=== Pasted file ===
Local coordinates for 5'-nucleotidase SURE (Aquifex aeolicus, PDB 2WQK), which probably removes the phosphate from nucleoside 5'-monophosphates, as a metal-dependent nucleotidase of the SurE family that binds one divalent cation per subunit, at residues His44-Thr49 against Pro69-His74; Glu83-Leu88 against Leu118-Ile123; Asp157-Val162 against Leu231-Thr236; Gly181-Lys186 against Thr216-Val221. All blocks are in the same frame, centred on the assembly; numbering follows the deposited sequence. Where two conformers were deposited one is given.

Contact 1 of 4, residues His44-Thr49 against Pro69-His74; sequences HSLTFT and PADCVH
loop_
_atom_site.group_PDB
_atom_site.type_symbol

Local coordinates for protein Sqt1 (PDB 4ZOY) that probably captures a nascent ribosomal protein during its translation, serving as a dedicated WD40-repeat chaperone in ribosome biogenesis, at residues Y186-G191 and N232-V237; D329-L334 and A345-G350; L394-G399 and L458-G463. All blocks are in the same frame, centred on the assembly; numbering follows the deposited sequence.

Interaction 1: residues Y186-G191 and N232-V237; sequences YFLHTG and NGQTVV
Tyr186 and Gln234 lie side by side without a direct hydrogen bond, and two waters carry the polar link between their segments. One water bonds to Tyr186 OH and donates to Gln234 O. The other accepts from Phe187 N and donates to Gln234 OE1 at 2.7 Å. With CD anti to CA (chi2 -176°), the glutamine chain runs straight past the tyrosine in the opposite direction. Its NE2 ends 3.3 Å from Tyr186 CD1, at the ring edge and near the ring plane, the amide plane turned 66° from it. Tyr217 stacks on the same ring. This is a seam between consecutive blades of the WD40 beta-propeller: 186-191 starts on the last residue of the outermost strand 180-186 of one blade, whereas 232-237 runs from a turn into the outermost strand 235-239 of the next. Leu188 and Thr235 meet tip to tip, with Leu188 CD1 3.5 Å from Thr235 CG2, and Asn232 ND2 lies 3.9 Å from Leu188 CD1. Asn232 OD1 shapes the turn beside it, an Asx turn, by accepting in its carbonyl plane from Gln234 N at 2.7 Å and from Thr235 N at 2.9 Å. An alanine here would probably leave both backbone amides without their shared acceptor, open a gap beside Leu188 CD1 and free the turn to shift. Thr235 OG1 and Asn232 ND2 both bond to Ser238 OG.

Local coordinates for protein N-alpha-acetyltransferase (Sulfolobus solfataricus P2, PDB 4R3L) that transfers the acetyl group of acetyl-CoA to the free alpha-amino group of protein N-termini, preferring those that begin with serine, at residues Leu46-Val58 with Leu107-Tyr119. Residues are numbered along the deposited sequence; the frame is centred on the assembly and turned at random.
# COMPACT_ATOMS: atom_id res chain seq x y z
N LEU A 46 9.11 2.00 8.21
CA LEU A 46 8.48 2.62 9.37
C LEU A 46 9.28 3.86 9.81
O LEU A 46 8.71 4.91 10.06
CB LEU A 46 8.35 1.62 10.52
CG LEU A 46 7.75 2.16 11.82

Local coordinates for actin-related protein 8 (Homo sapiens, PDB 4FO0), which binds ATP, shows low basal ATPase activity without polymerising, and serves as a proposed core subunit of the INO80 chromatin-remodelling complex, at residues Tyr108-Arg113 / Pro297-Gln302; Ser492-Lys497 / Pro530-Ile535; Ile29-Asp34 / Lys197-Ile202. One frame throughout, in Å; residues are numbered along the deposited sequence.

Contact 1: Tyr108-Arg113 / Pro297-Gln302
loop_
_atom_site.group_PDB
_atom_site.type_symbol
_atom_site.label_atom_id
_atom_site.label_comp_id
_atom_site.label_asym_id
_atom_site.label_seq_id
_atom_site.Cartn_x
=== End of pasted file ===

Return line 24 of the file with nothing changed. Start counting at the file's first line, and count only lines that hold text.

_atom_site.label_asym_id